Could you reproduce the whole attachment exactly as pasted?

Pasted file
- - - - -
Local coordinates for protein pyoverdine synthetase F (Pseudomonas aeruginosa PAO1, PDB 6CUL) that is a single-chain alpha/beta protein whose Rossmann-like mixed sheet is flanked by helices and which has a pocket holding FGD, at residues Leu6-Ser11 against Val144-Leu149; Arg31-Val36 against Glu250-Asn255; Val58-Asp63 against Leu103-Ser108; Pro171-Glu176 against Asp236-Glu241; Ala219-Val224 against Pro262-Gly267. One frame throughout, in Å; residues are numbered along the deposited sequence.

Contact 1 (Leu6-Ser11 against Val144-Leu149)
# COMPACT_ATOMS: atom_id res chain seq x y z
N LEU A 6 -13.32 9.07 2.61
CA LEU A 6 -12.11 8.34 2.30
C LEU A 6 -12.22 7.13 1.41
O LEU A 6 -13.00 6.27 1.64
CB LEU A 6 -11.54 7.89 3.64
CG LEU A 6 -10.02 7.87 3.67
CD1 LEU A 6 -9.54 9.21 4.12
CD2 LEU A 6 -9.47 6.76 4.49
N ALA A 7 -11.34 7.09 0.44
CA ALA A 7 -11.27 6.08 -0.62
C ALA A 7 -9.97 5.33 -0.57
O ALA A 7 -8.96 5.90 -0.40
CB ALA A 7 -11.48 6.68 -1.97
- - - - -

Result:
Local coordinates for protein pyoverdine synthetase F (Pseudomonas aeruginosa PAO1, PDB 6CUL) that is a single-chain alpha/beta protein whose Rossmann-like mixed sheet is flanked by helices and which has a pocket holding FGD, at residues Leu6-Ser11 against Val144-Leu149; Arg31-Val36 against Glu250-Asn255; Val58-Asp63 against Leu103-Ser108; Pro171-Glu176 against Asp236-Glu241; Ala219-Val224 against Pro262-Gly267. One frame throughout, in Å; residues are numbered along the deposited sequence.

Contact 1 (Leu6-Ser11 against Val144-Leu149)
# COMPACT_ATOMS: atom_id res chain seq x y z
N LEU A 6 -13.32 9.07 2.61
CA LEU A 6 -12.11 8.34 2.30
C LEU A 6 -12.22 7.13 1.41
O LEU A 6 -13.00 6.27 1.64
CB LEU A 6 -11.54 7.89 3.64
CG LEU A 6 -10.02 7.87 3.67
CD1 LEU A 6 -9.54 9.21 4.12
CD2 LEU A 6 -9.47 6.76 4.49
N ALA A 7 -11.34 7.09 0.44
CA ALA A 7 -11.27 6.08 -0.62
C ALA A 7 -9.97 5.33 -0.57
O ALA A 7 -8.96 5.90 -0.40
CB ALA A 7 -11.48 6.68 -1.97